For myself and many of us here, this is our most favorite time of the year. I have always been drawn to the darker things. When I was a little kid my Grandpa used to call me “Spooky” because I loved to hear the same ghost stories over and over. Not much has changed, I still love spooky tales.
I never really considered this aspect of my personality. I seriously just thought everyone liked to be scared. That was until I became a mom. The majority (yes, I have enough kids to make a majority) of my offspring hate scary stuff. I have asked myself many times, where did I go wrong? What makes some of us love to be spooked and others not so much?
When we experience fear it is our body’s way of warning us about danger and begins when our sensory organs pass data to the thalamus in our brain. The thalamus passes these signals on to the amygdala. The amygdala is a small structure in the middle of the brain that sends signals throughout the brain telling all systems to be on high alert.
Respiration picks up and the heart beats faster to provide large muscles with more oxygen to fuel the flight or fight response. The extra blood rushed to the large muscles increase muscle tension that can literally cause us to quake in our boots. A physiological occurrence called piloerection happens. That’s when the small hairs on our arms and legs stand up resulting in what is commonly known as goose flesh, perhaps to make us appear larger. We sweat to keep our systems from overheating. Every system is hyper aware, we can smell and see more acutely. Why do some of us find this super fun?
We have all heard of adrenalin junkies. Scientists who study the brain and fear refer to these people as “Type T” personalities; T for thrill seeking. They enjoy intense activities such as sky-diving. The above mentioned physical responses are enjoyable for them and they will seek out situations to induce the fear response.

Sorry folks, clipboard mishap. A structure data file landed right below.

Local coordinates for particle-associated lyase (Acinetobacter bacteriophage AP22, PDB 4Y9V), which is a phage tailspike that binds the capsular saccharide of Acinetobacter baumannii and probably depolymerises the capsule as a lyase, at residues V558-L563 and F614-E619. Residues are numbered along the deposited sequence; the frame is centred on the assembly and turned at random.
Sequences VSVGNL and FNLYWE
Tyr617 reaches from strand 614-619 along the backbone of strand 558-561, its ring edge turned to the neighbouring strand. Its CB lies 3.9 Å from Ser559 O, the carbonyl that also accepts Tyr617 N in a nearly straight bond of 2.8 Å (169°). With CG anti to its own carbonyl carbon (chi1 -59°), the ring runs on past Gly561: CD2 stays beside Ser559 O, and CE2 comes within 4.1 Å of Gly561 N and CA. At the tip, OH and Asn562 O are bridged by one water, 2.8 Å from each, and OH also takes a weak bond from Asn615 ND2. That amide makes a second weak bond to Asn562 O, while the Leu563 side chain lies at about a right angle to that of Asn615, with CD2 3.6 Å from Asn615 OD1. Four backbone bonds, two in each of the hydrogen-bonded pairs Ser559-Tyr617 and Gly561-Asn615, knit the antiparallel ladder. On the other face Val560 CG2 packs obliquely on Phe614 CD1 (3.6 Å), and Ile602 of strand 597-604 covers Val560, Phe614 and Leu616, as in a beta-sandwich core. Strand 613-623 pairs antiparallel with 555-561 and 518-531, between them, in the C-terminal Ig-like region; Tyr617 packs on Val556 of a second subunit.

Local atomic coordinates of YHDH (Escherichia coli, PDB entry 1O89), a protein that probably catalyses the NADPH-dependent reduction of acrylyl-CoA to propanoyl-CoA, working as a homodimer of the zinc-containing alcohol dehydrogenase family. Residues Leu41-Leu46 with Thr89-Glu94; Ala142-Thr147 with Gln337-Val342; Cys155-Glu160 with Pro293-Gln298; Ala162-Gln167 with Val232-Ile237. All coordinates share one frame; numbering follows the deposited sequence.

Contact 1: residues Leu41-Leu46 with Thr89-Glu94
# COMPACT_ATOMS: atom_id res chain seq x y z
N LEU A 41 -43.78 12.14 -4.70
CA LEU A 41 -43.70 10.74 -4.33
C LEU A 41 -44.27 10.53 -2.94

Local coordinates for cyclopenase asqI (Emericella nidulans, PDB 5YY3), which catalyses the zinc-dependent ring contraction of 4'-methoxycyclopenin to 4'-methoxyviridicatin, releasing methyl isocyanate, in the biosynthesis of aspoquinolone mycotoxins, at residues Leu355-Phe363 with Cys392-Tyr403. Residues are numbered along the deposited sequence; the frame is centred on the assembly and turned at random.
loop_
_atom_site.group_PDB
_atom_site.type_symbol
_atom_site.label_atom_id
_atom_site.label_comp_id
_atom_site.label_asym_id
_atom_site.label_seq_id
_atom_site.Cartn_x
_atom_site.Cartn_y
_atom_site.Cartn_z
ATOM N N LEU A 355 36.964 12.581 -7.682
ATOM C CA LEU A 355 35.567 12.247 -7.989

For other types, it is more about how they feel after the experience is over; scientists refer to this as the “excitation transfer process”. Even after the reading, hearing or watching of the spooky tale is over, the physiological changes linger, although we are not aware of it. What happens here is that any positive feelings, perhaps relief or having fun with fellow experiencers, are intensified. Think of it as a natural high.
Still for others, scares are a way to disrupt routine. We are wired to look for changes in our environment as a survival tactic. Something that we don’t see on a regular basis may signal a threat. With horror we can explore danger without really exposing ourselves to bodily harm. Consider slowing down to rubber-neck an accident.
Finally, there are folks like myself. People who are fascinated by the dark side and genuinely seek to understand it. Through horror media we have opportunities to examine the macabre in ways that our every day life could never offer. The best part is that the research never ends.
As a professional spooky story-teller I think it is important to understand the psychology of fear. That way I can use it against you in the most delicious way. For fans of horror it doesn’t really matter what it is in your make-up that makes a you fan, you just are! And we love you for it.